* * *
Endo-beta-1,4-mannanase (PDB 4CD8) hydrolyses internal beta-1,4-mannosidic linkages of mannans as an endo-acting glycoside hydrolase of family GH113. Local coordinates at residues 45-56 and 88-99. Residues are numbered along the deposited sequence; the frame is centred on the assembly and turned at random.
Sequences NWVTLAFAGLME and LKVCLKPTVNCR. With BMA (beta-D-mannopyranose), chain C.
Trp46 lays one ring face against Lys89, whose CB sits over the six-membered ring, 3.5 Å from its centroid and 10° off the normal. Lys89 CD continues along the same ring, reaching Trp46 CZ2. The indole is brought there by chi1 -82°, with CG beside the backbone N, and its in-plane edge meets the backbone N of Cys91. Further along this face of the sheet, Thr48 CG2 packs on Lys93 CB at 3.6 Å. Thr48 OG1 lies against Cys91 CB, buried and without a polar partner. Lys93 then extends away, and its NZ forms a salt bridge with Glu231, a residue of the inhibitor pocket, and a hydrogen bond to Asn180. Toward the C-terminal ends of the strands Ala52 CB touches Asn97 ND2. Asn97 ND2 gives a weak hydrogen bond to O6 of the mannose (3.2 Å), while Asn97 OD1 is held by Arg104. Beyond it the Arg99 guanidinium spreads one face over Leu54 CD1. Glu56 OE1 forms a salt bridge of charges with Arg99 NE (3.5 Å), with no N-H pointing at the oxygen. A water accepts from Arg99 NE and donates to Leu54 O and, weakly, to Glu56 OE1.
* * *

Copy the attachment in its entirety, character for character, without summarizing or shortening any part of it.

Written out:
Endo-beta-1,4-mannanase (PDB 4CD8) hydrolyses internal beta-1,4-mannosidic linkages of mannans as an endo-acting glycoside hydrolase of family GH113. Local coordinates at residues 45-56 and 88-99. Residues are numbered along the deposited sequence; the frame is centred on the assembly and turned at random.
Sequences NWVTLAFAGLME and LKVCLKPTVNCR. With BMA (beta-D-mannopyranose), chain C.
Trp46 lays one ring face against Lys89, whose CB sits over the six-membered ring, 3.5 Å from its centroid and 10° off the normal. Lys89 CD continues along the same ring, reaching Trp46 CZ2. The indole is brought there by chi1 -82°, with CG beside the backbone N, and its in-plane edge meets the backbone N of Cys91. Further along this face of the sheet, Thr48 CG2 packs on Lys93 CB at 3.6 Å. Thr48 OG1 lies against Cys91 CB, buried and without a polar partner. Lys93 then extends away, and its NZ forms a salt bridge with Glu231, a residue of the inhibitor pocket, and a hydrogen bond to Asn180. Toward the C-terminal ends of the strands Ala52 CB touches Asn97 ND2. Asn97 ND2 gives a weak hydrogen bond to O6 of the mannose (3.2 Å), while Asn97 OD1 is held by Arg104. Beyond it the Arg99 guanidinium spreads one face over Leu54 CD1. Glu56 OE1 forms a salt bridge of charges with Arg99 NE (3.5 Å), with no N-H pointing at the oxygen. A water accepts from Arg99 NE and donates to Leu54 O and, weakly, to Glu56 OE1.